‘To this day, I still feel guilty’: Teachers testify on behalf of Jones children

Updated: Jun. 7, 2019 at 7:04 PM EDT
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LEXINGTON COUNTY, S.C. (WIS) - A mural dedicated to the five slain children murdered at the hands of their father covers a wall at Saxe Gotha Elementary School, as teachers continue to grapple with the deaths of the children nearly five years later.

On Friday, the jury in the Timothy Jones Jr. trial heard emotional testimony from three teachers who taught Elias, 7; and Nahtahn 6; before their deaths.

Jonathan Stone and Amy Shearer taught Nahtahn Jones’ kindergarten class and told the jury despite his quiet personality, his smile beamed across the room as he entered class each day.

“I see him every day in his white t-shirt with his little pizza stains on it, I see him walking down the kindergarten hall and I look—one day he’s there and the next day he’s gone,” Stone said as he sobbed on the stand.

Stone will transfer to another school within the district for the upcoming school year, as continuing to teach at Saxe Gotha Elementary became too much for him to handle.

“I can’t stand to be in that school and see him in the halls every day,” he said. “I need a change.”

Stone said he spoke some with Tim Jones Jr. at the beginning of the 2013-14 school year, but halfway through all communication stopped. He testified about his concerns of Nahtahn not getting enough to eat at home, ensuring he had access to extra snack foods at school when he was hungry.

Shearer was the first to notice bruising on Nahtahn’s neck during the school year.

“He told me his dad choked him, slammed him against the wall and held him there because he broke Eli’s trac,” she said through tears. “I made him repeat it again because I couldn’t believe that’s what he was telling me.”

Shearer immediately reported the allegations to DSS, who sent a caseworker to the school to photograph the injuries. Both Stone and Shearer said the next day, Nahtahn seemed very reserved and unwilling to speak about the incident further.

“He seemed afraid,” Stone said.

“After it happened, it was months before I didn’t wake up in the middle of the night screaming from a nightmare,” Shearer said. “To this day…I feel guilty because I saw the bruises and I made a report and he’s not here today.”

The jury also heard testimony from Jacquelyn Moran, who taught Eli Jones’ first-grade class.

“Eli was all boy — he was sweet, he loved superheroes, but what I remember about Eli is he was everyone’s friend, everyone loved to be friends with Eli,” Moran said. “He was the kid that would play with anyone who needed someone to play with.”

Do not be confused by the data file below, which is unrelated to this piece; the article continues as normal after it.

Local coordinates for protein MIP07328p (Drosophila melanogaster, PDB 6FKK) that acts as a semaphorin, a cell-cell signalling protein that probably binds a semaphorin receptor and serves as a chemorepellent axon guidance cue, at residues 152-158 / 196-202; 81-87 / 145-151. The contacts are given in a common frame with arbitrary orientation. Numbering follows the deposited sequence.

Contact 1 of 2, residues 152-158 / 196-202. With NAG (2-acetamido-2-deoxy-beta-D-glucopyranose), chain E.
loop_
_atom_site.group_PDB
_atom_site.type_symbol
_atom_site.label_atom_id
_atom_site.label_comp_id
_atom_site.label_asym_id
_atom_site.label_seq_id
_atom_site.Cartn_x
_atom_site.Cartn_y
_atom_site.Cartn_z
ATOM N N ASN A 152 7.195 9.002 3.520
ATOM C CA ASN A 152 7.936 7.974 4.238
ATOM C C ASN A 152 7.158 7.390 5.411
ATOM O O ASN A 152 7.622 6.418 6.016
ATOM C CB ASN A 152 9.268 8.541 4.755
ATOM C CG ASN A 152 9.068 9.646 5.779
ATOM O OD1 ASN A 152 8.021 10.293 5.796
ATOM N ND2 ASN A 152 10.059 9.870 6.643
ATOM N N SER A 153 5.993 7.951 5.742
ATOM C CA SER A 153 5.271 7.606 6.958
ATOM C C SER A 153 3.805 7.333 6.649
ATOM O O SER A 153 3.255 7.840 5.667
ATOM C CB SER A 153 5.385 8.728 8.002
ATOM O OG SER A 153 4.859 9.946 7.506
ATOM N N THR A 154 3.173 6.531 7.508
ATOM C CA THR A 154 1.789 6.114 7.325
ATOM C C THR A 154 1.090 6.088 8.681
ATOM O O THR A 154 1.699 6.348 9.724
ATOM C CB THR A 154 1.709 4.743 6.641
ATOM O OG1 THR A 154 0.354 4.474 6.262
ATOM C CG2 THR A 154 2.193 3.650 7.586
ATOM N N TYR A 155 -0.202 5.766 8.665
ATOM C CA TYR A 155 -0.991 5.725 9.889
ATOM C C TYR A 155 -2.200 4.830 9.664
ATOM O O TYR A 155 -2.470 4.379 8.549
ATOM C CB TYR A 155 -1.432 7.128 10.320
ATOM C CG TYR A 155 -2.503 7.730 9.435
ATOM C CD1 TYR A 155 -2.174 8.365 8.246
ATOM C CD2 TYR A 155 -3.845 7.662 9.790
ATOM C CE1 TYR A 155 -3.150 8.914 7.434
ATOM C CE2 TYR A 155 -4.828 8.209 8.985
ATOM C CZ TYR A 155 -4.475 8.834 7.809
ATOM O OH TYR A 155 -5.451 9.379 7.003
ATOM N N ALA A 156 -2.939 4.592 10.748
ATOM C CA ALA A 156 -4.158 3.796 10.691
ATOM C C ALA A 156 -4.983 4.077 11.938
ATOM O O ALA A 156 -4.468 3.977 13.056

She told the jury Eli was a curious learner, who enjoyed reading and especially enjoyed the role of line leader. Four and a half years since his death, she testified she still struggles with the loss.

“This is something that I struggle with — I struggle daily — I see his friends — it’s hard,” she said. “Some days are easier but he’s always there.”

Jones appeared to cry as Moran told the jury about Eli’s class projects but showed no emotion when Stone and Shearer spoke of Nahtahn.

After the prosecution rested, the defense called two witnesses to the stand. Kerry Breen, a former pastor of Central Assembly of God was contacted by the defense in 2015 to help provide spiritual guidance to Jones while incarcerated. He testified to visiting with Jones between 15 and 20 times.

“I believe Tim thinks he’ll see his children again in heaven one day,” Breen said. “I think Tim had a real faith but it was based on the externals and not the internals.”

The jury also heard testimony from a member of the Lexington County Sheriff’s Department Fugitive Task Force. The deputy was responsible for extraditing Jones back to South Carolina following his arrest in Mississippi. He also testified to being responsible for transporting Jones from jail to the courthouse during the trial.

“On the second or third day of the trial, he had a couple different facial expressions I was not used to,” the deputy said. “He was turning around to look at the back of the courtroom which concerned me, but I figured out he was trying to look at the clock.”

He later testified Jones told him he was hearing voices and wanted to talk to a doctor, so the deputy contacted the appropriate people to ensure Jones’ medication dosages were adjusted.

The defense will continue to call witnesses on Monday.

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